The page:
Shifting the library has left the old facility by the law courts deserted. Word on the street says it’s earmarked to be a resource centre, part of a relocated and updated Cheshire archive. Fine, but Cheshire East Council and Crewe Town Council should have much grander ambitions for what is potentially a major cog in the mechanics of future growth.

Cultural Crewe by Jules Hornbrook (3)

Let’s think big. There’s nothing wrong with archives, history and important documents that must be preserved. But look at the building’s footprint. It’s considerable. The scruffy car parking beneath the existing structure cannot be lost. There’s an opportunity for a much larger (but hidden) multi-storey unit. That would serve the Lifestyle Centre, drag space-hungry customers from the retail park, give town centre workers somewhere to leave cars, and serve the often-packed Lyceum Theatre in the evenings.

Don’t get me wrong, car parks can be ugly. I’d also rather see alternative modes of greener transport promoted. But I’m a realist. People still want easy parking. hand it to them on a plate. And periods of FREE parking at that. Give them a reason to come to and remain in Crewe.

Don’t stop there. Make sure any new building is alive. Create that elusive Crewe museum with a modern twist, a gallery, community workshop area, freelance office/desk space and maybe a conference facility. If we’re adding a few levels then let’s have apartments, quality ones, and bring more bodies into the centre. Anchor it all with a restaurant on the ground floor facing Albert’s Corner.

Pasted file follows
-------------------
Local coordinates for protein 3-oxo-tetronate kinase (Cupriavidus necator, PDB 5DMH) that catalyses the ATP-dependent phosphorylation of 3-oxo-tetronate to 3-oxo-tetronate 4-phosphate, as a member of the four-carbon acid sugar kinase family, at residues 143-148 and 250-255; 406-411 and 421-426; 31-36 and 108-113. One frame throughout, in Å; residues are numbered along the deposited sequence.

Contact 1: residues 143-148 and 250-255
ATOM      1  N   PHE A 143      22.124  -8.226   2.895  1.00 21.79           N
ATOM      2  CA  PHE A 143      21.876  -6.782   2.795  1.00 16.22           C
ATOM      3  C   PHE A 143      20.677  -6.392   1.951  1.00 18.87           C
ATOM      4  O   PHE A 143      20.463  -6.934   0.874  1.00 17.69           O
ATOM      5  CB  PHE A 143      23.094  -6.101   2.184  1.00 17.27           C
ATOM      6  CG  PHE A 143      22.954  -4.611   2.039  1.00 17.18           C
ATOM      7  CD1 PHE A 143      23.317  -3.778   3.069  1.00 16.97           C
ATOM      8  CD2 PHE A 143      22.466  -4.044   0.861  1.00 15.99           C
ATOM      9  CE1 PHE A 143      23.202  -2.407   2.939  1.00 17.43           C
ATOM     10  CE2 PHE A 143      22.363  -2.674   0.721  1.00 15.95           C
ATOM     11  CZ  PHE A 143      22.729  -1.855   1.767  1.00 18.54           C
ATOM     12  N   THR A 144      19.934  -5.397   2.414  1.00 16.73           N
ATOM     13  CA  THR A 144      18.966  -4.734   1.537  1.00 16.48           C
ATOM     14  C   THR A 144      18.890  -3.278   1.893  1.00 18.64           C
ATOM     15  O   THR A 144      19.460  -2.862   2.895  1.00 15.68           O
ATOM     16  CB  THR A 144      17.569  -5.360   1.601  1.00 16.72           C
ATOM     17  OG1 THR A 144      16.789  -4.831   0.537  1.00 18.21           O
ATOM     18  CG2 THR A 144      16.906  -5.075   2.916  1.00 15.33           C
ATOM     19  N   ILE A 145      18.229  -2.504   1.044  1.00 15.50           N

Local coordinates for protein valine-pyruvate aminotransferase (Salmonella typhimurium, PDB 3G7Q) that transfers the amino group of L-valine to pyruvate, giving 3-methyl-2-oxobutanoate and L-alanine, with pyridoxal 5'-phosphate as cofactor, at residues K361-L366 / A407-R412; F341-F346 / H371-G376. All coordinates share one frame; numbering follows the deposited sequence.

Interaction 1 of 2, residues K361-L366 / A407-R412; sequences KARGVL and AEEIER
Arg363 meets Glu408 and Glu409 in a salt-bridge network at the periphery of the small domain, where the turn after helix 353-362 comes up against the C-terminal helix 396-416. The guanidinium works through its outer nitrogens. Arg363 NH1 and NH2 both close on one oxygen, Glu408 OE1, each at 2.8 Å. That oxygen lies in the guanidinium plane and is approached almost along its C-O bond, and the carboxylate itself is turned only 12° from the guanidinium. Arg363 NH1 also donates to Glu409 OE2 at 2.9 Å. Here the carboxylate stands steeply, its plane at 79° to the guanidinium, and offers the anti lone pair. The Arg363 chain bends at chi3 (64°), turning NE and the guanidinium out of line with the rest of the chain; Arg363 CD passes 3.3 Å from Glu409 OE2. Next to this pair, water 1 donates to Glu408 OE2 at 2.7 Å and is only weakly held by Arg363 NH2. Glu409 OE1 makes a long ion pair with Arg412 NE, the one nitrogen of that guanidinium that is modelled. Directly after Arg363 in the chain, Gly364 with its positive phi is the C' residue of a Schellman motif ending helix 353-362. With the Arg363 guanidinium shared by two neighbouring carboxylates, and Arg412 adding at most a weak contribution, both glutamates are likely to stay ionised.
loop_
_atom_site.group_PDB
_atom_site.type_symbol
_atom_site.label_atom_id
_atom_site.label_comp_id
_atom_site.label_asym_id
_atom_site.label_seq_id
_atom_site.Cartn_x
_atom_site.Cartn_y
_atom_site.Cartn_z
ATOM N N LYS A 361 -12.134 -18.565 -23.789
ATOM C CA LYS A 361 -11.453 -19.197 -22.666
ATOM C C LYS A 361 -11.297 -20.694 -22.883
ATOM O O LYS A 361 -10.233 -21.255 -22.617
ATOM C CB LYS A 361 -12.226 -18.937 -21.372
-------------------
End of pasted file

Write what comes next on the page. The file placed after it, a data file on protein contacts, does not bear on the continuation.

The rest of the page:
Respect for Crewe’s Lyceum Square

As with all schemes the dots must be joined up. Back in 2010 around £1.7m was invested in Lyceum Square. The result was beautiful; a paved surface and range of street furniture befitting one of the country’s finest Edwardian theatres.

In my opinion, this square should have become home to chalet-style craft stalls, in place all year round, becoming a quality Christmas market during December, with other “themed” makers-style markets throughout the year. Sorry, but the car boot style offers that crop up are not good enough and do not do this space justice.

Perhaps the transition from Crewe & Nantwich Borough Council to Cheshire East Council caused contingency issues, but so many opportunities have been missed. It has become a car park. That breaks my heart. Cars and lorries vandalise it daily. Shameful.

Cultural Crewe by Jules Hornbrook (2)

Like the Crewe Masterplan, the same needs to be extended to individual public spaces and then coordinated as part of the wider plan of action. Involve the Lyceum Theatre, have workshops during the summer months, stage outdoor plays, get the glass-walled café involved and have their tables spread across the square. Create a real café culture, safe and pedestrianised.

Cultural Crewe by Jules Hornbrook (5)

So get rid of the cars!

On that note, if nearby parking by the old library isn’t enough, then utilise the market “sheds” but create access from Vernon Way. Ideally, a new unit could front Lyceum Square with parking behind. Create a buzz. Get people into the area during the evenings.